In Focus: Reduce emissions and grow the economy

July 12, 2014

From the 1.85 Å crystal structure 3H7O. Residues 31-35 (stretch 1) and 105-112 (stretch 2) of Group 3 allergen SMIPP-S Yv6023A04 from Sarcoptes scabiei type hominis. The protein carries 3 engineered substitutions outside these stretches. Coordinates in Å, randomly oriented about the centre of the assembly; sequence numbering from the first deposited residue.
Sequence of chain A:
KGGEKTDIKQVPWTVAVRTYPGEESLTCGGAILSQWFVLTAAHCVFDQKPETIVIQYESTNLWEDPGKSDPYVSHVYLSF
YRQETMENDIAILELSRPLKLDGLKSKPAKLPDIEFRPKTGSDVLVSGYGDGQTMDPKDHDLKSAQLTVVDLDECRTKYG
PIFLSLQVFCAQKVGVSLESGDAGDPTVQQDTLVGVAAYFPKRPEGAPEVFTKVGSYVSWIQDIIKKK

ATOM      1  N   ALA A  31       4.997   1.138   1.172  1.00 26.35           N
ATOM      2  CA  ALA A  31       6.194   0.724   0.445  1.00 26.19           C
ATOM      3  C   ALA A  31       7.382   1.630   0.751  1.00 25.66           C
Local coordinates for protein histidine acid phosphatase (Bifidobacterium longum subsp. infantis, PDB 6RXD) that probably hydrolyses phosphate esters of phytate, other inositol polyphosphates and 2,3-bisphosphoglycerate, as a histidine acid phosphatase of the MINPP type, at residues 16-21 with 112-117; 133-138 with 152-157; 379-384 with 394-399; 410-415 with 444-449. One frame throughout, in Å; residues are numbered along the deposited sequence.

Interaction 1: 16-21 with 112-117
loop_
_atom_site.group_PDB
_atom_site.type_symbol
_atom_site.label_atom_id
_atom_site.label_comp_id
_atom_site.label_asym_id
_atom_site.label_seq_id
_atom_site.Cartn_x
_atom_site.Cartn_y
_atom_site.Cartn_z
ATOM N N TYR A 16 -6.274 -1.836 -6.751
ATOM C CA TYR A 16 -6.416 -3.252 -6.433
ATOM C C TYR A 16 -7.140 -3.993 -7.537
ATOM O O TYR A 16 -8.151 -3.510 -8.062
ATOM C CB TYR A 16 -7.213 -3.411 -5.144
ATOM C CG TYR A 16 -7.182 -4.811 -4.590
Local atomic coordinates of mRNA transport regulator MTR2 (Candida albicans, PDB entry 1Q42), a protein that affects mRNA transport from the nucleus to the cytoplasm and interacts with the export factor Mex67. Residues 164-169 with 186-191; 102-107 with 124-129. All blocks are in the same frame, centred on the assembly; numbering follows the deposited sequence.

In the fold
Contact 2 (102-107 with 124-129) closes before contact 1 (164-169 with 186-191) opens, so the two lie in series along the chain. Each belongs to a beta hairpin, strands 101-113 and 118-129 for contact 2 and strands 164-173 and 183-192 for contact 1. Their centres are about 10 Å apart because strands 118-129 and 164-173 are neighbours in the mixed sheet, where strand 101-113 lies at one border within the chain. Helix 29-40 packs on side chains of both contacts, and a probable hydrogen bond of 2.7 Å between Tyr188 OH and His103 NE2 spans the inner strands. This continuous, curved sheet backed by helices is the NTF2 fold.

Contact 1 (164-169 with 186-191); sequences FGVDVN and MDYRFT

On May 6, the Obama administration released the Third National Climate Assessment. The findings were consistent with the recently released Intergovernmental Panel on Climate Change Fifth Assessment Report. The reports provide compelling justification for undertaking a serious effort to reduce greenhouse gas emissions and to do so urgently. President Obama announced a series of executive actions last year to “reduce carbon pollution, prepare the U.S. for the impacts of climate change and lead international efforts to address global climate change.” On June 2, the Environmental Protection Agency, under the president’s authority, proposed the Clean Power Plan, aimed at cutting carbon pollution from existing power plants by up to 30 percent from 2005 emissions, to be accomplished by 2030. The EPA also proposed strict emissions standards for new fossil fuel-fired power plants. The EPA’s proposed plan offers states wide latitude in how they go about meeting the goals of the program. States can develop multi-state plans or go it alone. The EPA will issue its final guidelines by June 2015, and states must submit their plans to the EPA by June 2016. Many states have already instituted some sort of emissions reduction plan, including a number of multi-state initiatives, such as the Regional Greenhouse Gas Initiative (RGGI), which ties together nine northeastern states in a cap and trade program. Washington and several other western states, along with British Columbia and Quebec, formed the Western Climate Initiative. But every U.S. state except California subsequently dropped from the WCI because of changes in their political landscapes. In April, Gov. Jay Inslee signed an executive order outlining a series of steps to reduce Washington’s carbon pollution and increase its use of clean energy. Inslee, pointing to what he sees as the success of the RGGI, favors a cap and trade program as a means of limiting emissions. Actually, RGGI’s success in reducing emissions is as much a result of the U.S. recession and the conversion of power plants to natural gas as it is to cap and trade. The sad fact is that America’s efforts to reduce greenhouse gas emissions are resulting in a hodgepodge of inconsistent and, in the larger sense, insufficient measures that will leave markets, manufacturers and consumers guessing about what’s coming next and how long it will last. The only way to tackle the problem of America’s greenhouse gas emissions is on the national level, through a revenue-neutral carbon tax. Congressional Republicans, and even some Demo-crats, have vehemently opposed carbon taxes, claiming that they are “job killers,” and will “devastate the economy.” The facts tell us something entirely different. A recent study by Regional Economic Models, Inc. showed that a revenue-neutral carbon tax, such as that proposed by the Citizens’ Climate Lobby, would reduce emissions by 33 percent by 2025, add between 2 million and 3 million jobs, add up to $90 billion to the economy and enable America to transition from fossil fuels to a low-carbon energy economy. The study was strictly an analysis of fiscal policy, and therefore said nothing about the cost avoidance that would be achieved by mitigating the effects of global warming. The revenue-neutral carbon tax, or fee and dividend, idea has been endorsed by economists, think tanks, and numerous newspapers. Former Secretary of State George Shultz, now with the conservative Hoover Institution, and Nobel laureate economist Gary Becker wrote for the Wall Street Journal urging U.S. lawmakers to implement a revenue-neutral carbon tax. Former Republican congressman Bob Inglis of the Energy & Enterprise Initiative thinks Republicans can be brought around to support the revenue-neutral carbon tax idea. “We (just) have to be absolutely clear that we’re not trying to grow the size of government,” he said. And that’s exactly what revenue neutrality means. All revenues, 100 percent, go back to households under the Citizens’ Climate Lobby proposal. The bottom line is that we can reduce emissions in a simple, predictable way and grow the economy while doing so. There is every reason to reduce greenhouse gas emissions. Now we know that there are no good reasons not to. What’s stopping us? w Richard Badalamente is a writer and member of the Citizens’ Climate Lobby. He lives in Kennewick.

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